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Changes in the lipopolysaccharide of Proteus mirabilis 9B-m (O11a) clinical strain in response to planktonic or biofilm type of growth

Authors
  • Zabłotni, Agnieszka1
  • Matusiak, Dominik1
  • Arbatsky, Nikolay P.2
  • Moryl, Magdalena3
  • Maciejewska, Anna4
  • Kondakova, Anna N.2
  • Shashkov, Alexander S.2
  • Ługowski, Czesław4
  • Knirel, Yuriy A.2
  • Różalski, Antoni3
  • 1 University of Łódź, Laboratory of General Microbiology, Department of Biology of Bacteria, Institute of Microbiology, Biotechnology and Immunology, Banacha 12/16, Łódź, 90-237, Poland , Łódź (Poland)
  • 2 Russian Academy of Sciences, N. D. Zelinsky Institute of Organic Chemistry, Leninsky Prospekt 47, Moscow, 119991, Russia , Moscow (Russia)
  • 3 University of Łódź, Department of Biology of Bacteria, Institute of Microbiology, Biotechnology and Immunology, Banacha 12/16, Łódź, 90-237, Poland , Łódź (Poland)
  • 4 Polish Academy of Sciences, Department of Immunochemistry, Hirszfeld Institute of Immunology and Experimental Therapy, Rudolf Weigl 12, Wrocław, 53-114, Poland , Wrocław (Poland)
Type
Published Article
Journal
Medical Microbiology and Immunology
Publisher
Springer Berlin Heidelberg
Publication Date
Jan 12, 2018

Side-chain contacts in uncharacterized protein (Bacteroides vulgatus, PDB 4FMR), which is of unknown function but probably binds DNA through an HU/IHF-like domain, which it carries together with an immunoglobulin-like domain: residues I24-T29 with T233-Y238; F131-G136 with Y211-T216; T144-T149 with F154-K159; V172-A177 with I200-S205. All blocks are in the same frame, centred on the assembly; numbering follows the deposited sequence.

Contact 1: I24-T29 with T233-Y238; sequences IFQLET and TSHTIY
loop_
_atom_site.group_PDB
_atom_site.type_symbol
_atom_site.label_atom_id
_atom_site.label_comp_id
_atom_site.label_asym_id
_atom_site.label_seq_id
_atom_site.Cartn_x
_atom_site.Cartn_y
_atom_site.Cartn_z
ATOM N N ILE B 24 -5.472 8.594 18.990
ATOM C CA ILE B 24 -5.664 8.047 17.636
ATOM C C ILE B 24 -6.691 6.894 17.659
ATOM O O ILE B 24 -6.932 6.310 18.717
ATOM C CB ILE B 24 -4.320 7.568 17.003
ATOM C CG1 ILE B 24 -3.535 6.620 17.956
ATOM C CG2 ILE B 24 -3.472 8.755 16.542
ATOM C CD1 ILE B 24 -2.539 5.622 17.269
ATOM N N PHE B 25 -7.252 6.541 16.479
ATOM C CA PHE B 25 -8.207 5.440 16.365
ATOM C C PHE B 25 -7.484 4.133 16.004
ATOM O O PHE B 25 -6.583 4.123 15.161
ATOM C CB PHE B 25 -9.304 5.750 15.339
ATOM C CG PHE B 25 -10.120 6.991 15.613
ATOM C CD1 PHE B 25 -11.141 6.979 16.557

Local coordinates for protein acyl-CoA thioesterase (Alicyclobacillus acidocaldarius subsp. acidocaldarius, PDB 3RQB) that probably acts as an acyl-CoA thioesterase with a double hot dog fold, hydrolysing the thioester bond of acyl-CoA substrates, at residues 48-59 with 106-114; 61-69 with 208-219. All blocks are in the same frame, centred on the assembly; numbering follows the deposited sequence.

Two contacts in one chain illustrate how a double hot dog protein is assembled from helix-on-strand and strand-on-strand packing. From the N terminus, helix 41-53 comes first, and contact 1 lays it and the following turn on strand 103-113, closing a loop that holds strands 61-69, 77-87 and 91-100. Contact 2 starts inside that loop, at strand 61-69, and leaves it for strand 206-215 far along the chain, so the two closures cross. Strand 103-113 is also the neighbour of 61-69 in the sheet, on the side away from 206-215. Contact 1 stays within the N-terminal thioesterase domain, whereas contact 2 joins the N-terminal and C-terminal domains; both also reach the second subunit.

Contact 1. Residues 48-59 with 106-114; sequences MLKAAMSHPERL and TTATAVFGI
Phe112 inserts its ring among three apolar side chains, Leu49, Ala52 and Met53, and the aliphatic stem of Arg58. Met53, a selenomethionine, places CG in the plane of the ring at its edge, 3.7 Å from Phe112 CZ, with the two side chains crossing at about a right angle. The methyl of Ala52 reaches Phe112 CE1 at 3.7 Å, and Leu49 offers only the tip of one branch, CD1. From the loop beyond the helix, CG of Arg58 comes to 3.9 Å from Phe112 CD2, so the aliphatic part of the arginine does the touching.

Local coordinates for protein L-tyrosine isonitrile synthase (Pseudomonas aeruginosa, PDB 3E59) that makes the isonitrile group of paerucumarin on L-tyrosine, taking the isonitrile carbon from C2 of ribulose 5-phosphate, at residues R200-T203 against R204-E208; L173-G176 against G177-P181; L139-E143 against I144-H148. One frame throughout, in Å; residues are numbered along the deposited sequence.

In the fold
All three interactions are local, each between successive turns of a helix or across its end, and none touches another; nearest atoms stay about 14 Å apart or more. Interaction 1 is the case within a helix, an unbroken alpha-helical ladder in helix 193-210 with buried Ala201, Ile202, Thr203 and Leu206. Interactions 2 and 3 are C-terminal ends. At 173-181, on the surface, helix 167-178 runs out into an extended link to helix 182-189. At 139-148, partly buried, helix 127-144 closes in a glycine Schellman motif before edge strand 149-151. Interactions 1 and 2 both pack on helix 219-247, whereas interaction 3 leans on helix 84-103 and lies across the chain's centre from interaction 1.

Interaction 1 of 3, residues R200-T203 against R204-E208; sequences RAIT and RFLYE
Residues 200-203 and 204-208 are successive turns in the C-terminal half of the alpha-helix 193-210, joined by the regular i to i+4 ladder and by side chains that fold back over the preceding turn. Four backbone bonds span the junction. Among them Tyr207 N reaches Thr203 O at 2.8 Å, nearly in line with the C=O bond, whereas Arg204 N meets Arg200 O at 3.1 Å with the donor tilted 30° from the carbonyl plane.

Volume
207
Issue
2
Pages
129–139
Identifiers
DOI: 10.1007/s00430-018-0534-5
Source
Springer Nature
Keywords
License
Green

Abstract

The impact of planktonic and biofilm lifestyles of the clinical isolate Proteus mirabilis 9B-m on its lipopolysaccharide (O-polysaccharide, core region, and lipid A) was evaluated. Proteus mirabilis bacteria are able to form biofilm and lipopolysaccharide is one of the factors involved in the biofilm formation. Lipopolysaccharide was isolated from planktonic and biofilm cells of the investigated strain and analyzed by SDS–PAGE with silver staining, Western blotting and ELISA, as well as NMR and matrix-assisted laser desorption ionization time-of-flight mass spectrometry techniques. Chemical and NMR spectroscopic analyses revealed that the structure of the O-polysaccharide of P. mirabilis 9B-m strain did not depend on the form of cell growth, but the full-length chains of the O-antigen were reduced when bacteria grew in biofilm. The study also revealed structural modifications of the core region in the lipopolysaccharide of biofilm-associated cells—peaks assigned to compounds absent in cells from the planktonic culture and not previously detected in any of the known Proteus core oligosaccharides. No differences in the lipid A structure were observed. In summary, our study demonstrated for the first time that changes in the lifestyle of P. mirabilis bacteria leads to the modifications of their important virulence factor—lipopolysaccharide.

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